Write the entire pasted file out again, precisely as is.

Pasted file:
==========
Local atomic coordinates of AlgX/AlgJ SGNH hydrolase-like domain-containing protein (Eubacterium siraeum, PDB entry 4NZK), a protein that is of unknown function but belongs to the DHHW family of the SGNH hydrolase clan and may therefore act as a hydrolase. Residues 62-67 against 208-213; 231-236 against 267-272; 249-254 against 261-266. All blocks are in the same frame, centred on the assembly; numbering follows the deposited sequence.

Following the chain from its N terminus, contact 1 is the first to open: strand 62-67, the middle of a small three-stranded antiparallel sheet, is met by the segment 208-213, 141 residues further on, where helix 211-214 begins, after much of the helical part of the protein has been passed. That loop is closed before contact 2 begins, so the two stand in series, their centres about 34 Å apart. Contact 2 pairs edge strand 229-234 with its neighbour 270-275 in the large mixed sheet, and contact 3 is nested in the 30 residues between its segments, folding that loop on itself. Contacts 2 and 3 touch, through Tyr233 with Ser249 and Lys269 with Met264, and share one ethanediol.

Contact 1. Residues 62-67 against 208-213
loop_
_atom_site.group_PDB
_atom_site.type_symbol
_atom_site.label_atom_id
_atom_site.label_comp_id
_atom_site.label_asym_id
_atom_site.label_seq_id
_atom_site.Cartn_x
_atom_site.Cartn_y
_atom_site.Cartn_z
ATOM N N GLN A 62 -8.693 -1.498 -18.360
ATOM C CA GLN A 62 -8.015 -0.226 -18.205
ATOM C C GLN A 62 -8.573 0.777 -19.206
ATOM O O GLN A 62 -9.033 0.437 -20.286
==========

Local atomic coordinates of AlgX/AlgJ SGNH hydrolase-like domain-containing protein (Eubacterium siraeum, PDB entry 4NZK), a protein that is of unknown function but belongs to the DHHW family of the SGNH hydrolase clan and may therefore act as a hydrolase. Residues 62-67 against 208-213; 231-236 against 267-272; 249-254 against 261-266. All blocks are in the same frame, centred on the assembly; numbering follows the deposited sequence.

Following the chain from its N terminus, contact 1 is the first to open: strand 62-67, the middle of a small three-stranded antiparallel sheet, is met by the segment 208-213, 141 residues further on, where helix 211-214 begins, after much of the helical part of the protein has been passed. That loop is closed before contact 2 begins, so the two stand in series, their centres about 34 Å apart. Contact 2 pairs edge strand 229-234 with its neighbour 270-275 in the large mixed sheet, and contact 3 is nested in the 30 residues between its segments, folding that loop on itself. Contacts 2 and 3 touch, through Tyr233 with Ser249 and Lys269 with Met264, and share one ethanediol.

Contact 1. Residues 62-67 against 208-213
loop_
_atom_site.group_PDB
_atom_site.type_symbol
_atom_site.label_atom_id
_atom_site.label_comp_id
_atom_site.label_asym_id
_atom_site.label_seq_id
_atom_site.Cartn_x
_atom_site.Cartn_y
_atom_site.Cartn_z
ATOM N N GLN A 62 -8.693 -1.498 -18.360
ATOM C CA GLN A 62 -8.015 -0.226 -18.205
ATOM C C GLN A 62 -8.573 0.777 -19.206
ATOM O O GLN A 62 -9.033 0.437 -20.286